Possibly things are that simple, but it is also entirely possible that the ordinary beginning smoker associated "habit forming" with the yen for bon-bons, pistachio nuts or cups of coffee but thought of heroin and cocaine when "addiction" was mentioned. The unbreakable bondage to hard drugs was probably in most minds of quite a different order than everyday habits — at least a reasonable jury could so conclude. The plaintiffs did provide some evidence that beginning smokers were unaware that cigarettes were addictive, see, e.g., Supp. App. at 53 (Affidavit of Dr. John H. Greist) ("I have found that most [smokers] were unaware of the highly addictive nature of cigarette smoke until after they are addicted."); T. Ex. 13677 (Brown Williamson marketing memorandum from 1978) ("Very few customers are aware of the effects of nicotine, i.e., its addictive nature and that nicotine is a poison."); T. Ex. 12408 (R.J. Reynolds planning memorandum, entitled "The Nature of the Tobacco Business and the Crucial Role of Nicotine," written in 1972) ("[N]icotine and secondary physical and manipulative gratifications are unknown and/or largely unexplained to the [beginning smoker]. He does not start smoking to obtain undefined physiological gratifications or reliefs, and certainly he does not start smoking to satisfy a non-existent craving for nicotine."), and it seems to me that the state of mind of the beginning smoker on this subject from 1935 to 1960 is not something that lends itself easily to summary judgment — even if the evidence offered by the plaintiffs is not overwhelmingly persuasive.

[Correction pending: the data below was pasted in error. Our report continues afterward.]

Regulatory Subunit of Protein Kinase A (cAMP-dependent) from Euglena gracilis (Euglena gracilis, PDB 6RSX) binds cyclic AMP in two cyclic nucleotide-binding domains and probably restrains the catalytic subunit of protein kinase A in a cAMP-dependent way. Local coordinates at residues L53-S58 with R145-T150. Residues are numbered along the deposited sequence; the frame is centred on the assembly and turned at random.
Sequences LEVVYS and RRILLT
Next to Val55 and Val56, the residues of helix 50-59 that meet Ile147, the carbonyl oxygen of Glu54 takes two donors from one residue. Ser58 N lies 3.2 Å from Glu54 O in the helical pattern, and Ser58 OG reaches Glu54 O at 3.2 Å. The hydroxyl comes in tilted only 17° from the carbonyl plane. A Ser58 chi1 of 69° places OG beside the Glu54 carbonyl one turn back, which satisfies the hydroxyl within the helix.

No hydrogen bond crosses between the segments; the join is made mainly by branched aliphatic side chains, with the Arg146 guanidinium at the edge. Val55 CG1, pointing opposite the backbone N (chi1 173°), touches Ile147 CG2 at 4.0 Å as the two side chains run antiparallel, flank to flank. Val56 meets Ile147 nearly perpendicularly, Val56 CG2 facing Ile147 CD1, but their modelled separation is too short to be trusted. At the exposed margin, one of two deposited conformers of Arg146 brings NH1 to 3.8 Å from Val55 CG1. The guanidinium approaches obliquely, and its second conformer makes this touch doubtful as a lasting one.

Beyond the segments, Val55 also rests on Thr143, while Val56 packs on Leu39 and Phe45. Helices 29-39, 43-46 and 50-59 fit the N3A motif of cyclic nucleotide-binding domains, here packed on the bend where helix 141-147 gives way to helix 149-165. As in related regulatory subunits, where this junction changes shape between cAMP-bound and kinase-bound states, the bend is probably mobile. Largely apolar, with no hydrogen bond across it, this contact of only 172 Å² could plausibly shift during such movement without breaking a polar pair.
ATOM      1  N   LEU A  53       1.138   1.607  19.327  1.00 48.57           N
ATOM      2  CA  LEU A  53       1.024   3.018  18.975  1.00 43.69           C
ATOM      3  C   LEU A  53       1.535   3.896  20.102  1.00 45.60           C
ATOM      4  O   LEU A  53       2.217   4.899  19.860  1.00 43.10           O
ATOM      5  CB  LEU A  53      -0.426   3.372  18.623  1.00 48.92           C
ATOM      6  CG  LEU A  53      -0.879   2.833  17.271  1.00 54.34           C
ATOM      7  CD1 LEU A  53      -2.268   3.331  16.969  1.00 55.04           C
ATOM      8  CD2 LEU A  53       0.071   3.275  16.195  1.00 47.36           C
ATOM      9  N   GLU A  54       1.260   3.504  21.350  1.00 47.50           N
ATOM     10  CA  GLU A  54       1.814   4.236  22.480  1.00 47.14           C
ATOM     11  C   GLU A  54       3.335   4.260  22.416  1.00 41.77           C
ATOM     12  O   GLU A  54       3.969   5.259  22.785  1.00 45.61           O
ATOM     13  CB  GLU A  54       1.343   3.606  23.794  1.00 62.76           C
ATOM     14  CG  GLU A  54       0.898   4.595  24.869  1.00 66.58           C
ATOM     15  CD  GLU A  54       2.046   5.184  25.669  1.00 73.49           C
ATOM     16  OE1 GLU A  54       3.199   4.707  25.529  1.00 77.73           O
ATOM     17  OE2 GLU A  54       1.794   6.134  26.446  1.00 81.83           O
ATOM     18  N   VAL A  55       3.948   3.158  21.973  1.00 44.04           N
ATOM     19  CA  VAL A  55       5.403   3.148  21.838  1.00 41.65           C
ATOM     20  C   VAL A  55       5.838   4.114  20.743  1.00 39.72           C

The plaintiffs also provided some evidence that cigarette manufacturers were well-aware of the addictive quality of cigarettes but failed to share it with the public. See, e.g., T. Ex. 10299 (report to Philip Morris Board of Directors in 1969) ("[T]he ultimate explanation for the perpetuated cigarette habit resided in the pharmacological effect of smoke upon the body of the smoker."); T. Ex. 259 (internal memorandum by general counsel for Brown Williamson, 1963) ("[N]icotine is addictive. We are, then, in the business of selling . . . an addictive drug.").